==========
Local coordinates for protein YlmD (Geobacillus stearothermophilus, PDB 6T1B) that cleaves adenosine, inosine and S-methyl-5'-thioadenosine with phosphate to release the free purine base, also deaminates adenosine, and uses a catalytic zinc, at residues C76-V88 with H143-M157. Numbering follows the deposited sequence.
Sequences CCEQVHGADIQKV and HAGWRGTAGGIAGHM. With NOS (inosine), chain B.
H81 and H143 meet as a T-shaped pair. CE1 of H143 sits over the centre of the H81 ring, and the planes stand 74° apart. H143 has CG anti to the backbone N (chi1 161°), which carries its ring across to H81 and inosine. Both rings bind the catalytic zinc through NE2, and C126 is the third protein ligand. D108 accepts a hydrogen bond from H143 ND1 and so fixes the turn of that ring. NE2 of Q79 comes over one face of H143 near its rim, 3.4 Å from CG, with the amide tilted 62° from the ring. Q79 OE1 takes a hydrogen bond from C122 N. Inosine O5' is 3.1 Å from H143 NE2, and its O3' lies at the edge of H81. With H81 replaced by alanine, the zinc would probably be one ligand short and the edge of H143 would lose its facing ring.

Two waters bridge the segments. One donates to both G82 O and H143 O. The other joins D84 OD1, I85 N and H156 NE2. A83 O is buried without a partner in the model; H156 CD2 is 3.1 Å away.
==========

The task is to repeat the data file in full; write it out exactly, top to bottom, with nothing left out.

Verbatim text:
Local coordinates for protein YlmD (Geobacillus stearothermophilus, PDB 6T1B) that cleaves adenosine, inosine and S-methyl-5'-thioadenosine with phosphate to release the free purine base, also deaminates adenosine, and uses a catalytic zinc, at residues C76-V88 with H143-M157. Numbering follows the deposited sequence.
Sequences CCEQVHGADIQKV and HAGWRGTAGGIAGHM. With NOS (inosine), chain B.
H81 and H143 meet as a T-shaped pair. CE1 of H143 sits over the centre of the H81 ring, and the planes stand 74° apart. H143 has CG anti to the backbone N (chi1 161°), which carries its ring across to H81 and inosine. Both rings bind the catalytic zinc through NE2, and C126 is the third protein ligand. D108 accepts a hydrogen bond from H143 ND1 and so fixes the turn of that ring. NE2 of Q79 comes over one face of H143 near its rim, 3.4 Å from CG, with the amide tilted 62° from the ring. Q79 OE1 takes a hydrogen bond from C122 N. Inosine O5' is 3.1 Å from H143 NE2, and its O3' lies at the edge of H81. With H81 replaced by alanine, the zinc would probably be one ligand short and the edge of H143 would lose its facing ring.

Two waters bridge the segments. One donates to both G82 O and H143 O. The other joins D84 OD1, I85 N and H156 NE2. A83 O is buried without a partner in the model; H156 CD2 is 3.1 Å away.